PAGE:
There are endless “things” a birth mother can tell you about her experience through her adoption journey. She can start from her circumstance that led to considering adoption, her pregnancy and birth, and talk you through the assistance she received with her adoption agency and/or adoptive family. Each birth mother is going to share a unique, individual story. Rarely, are any two adoption journey’s the same. However, there are some basic thoughts that stand true across the board and we’ve started them here:
1. This Is Hard
Being a birth mother is not easy. Adoptive parents are often met with praise and admiration in society, but birth mothers don’t have the same experience. After adoption birth mothers not only have to deal with issues of bereavement, but also manage their status in society as a woman who placed her child.
There are so many joys in adoption, but there are also losses experienced by everyone. One of those losses is the loss of the birth mother’s opportunity to raise her child. That loss never goes away, and birth moms may grieve in different ways, and in their own time. Understand that even though a birth mother may not regret her decision, this is still hard for her.
2. Your Understanding Means The World
Birth mothers need to hear encouraging words from their family, friends, and chosen adoptive family. Placing a baby for adoption is still fairly stigmatized. Birth mothers may have faced pressure to raise the baby themselves, or to have a family member raise the baby, when they already had their hearts set on adoption. She may have made this difficult choice without the much-needed support of her friends, family or community. She may still keep her brave journey a secret because she’s worried it’ll change someone’s opinion of her.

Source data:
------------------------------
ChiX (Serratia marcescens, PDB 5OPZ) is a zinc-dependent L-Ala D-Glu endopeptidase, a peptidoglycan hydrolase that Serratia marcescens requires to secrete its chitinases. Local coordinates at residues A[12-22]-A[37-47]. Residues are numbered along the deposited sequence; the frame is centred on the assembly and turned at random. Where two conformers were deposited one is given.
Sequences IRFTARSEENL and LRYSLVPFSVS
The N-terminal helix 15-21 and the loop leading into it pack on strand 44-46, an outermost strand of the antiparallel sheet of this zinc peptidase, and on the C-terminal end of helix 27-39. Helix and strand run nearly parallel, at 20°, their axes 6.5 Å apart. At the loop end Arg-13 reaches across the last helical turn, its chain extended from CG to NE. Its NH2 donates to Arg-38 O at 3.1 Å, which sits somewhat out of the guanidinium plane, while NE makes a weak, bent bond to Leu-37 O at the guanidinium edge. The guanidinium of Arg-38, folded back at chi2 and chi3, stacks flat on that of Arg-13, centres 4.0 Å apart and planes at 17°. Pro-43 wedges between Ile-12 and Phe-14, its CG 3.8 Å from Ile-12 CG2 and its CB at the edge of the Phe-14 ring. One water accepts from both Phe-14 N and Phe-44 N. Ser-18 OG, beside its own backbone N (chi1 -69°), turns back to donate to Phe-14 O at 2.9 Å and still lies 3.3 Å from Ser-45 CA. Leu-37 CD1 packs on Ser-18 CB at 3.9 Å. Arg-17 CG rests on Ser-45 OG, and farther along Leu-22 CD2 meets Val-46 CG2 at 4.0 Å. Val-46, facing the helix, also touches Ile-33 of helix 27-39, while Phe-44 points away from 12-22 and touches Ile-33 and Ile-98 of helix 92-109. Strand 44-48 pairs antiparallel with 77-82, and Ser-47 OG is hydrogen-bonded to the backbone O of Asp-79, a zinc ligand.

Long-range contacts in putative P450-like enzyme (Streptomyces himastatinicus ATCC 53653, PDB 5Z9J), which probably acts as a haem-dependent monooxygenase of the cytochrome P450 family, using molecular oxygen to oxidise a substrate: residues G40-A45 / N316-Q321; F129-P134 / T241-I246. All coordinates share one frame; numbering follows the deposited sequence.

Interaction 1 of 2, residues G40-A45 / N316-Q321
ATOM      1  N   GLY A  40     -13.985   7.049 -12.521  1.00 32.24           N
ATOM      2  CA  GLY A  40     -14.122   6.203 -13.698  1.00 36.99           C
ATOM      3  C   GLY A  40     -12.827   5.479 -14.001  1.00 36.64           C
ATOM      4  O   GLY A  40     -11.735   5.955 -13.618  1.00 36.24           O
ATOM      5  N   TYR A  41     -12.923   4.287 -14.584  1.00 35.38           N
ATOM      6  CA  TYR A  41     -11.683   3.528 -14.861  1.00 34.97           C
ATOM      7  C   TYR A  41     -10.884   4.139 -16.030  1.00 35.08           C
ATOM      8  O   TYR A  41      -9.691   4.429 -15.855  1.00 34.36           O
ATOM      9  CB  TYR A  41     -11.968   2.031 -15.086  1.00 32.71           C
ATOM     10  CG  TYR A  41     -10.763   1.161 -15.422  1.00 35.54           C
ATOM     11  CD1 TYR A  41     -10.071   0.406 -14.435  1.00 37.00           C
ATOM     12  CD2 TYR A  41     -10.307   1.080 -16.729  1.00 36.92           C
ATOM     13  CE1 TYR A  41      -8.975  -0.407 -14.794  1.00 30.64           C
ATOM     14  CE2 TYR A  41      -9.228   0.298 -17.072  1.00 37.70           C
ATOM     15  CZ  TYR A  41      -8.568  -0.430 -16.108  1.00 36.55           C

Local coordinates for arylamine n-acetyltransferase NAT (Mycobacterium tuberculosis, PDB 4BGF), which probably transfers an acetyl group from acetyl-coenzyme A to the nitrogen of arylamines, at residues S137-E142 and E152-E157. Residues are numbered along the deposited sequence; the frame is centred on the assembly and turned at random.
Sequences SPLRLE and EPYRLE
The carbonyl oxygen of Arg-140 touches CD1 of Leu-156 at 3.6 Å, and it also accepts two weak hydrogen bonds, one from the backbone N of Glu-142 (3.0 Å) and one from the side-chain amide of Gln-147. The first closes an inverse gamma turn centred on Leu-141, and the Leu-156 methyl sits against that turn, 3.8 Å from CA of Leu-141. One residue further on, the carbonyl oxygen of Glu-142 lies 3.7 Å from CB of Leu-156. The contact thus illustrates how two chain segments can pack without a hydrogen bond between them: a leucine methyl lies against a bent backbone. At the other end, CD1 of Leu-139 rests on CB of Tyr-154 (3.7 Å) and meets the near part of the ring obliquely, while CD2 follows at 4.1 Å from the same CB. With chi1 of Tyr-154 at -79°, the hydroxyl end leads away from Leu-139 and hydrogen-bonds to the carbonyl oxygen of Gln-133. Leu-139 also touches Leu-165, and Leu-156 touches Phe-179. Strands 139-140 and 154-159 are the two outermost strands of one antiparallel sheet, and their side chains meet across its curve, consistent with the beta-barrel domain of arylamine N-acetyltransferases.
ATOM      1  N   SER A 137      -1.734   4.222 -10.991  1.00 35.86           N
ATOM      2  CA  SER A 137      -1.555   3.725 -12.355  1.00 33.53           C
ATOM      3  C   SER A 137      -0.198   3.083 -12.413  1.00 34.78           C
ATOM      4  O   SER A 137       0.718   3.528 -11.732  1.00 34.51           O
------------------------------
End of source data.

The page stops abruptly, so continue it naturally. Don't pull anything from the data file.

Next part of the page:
More than anything else, birth mothers want their children’s adoptive parents to speak well of them to their children. Many birth mothers fear that their child will not understand why they were placed for adoption. Some birth mothers worry that their baby’s parents won’t talk about her at all; that she’ll be erased from their family’s story. Birth mother’s hope that their children’s parents respect them, and that they talk about adoption (and birth parents) with their child with a tone of love and respect.
3. Things Change
Whether you start with a loose open adoption plan or a more structured relationship, it can develop and change overtime. Maintaining communication and respecting agreements is vital to a beautiful relationship. Even if the birth mother remains in close contact for the first year or two, it’s not unusual for her to start calling and writing less (or even drop out of sight altogether) after that time. This is normal. Birth parents pull away because they are “getting on with their lives.” They can see that you are doing a good job as parents and the child is safe and happy. Although they still care about the child, they are moving into other areas of their own lives.
4. Don’t Be Afraid To Reach Out
The adoption journey comes down to communication. It’s important for the birth mother and adoptive family to develop a bond. It’s also important to be respectful of space. Don’t be afraid to reach out, plan visits, and send emails or photos.
Birth mothers obviously play a key role in adoption and cherishing them for making the hard decisions and working through the ups and downs of adoption helps show her respect.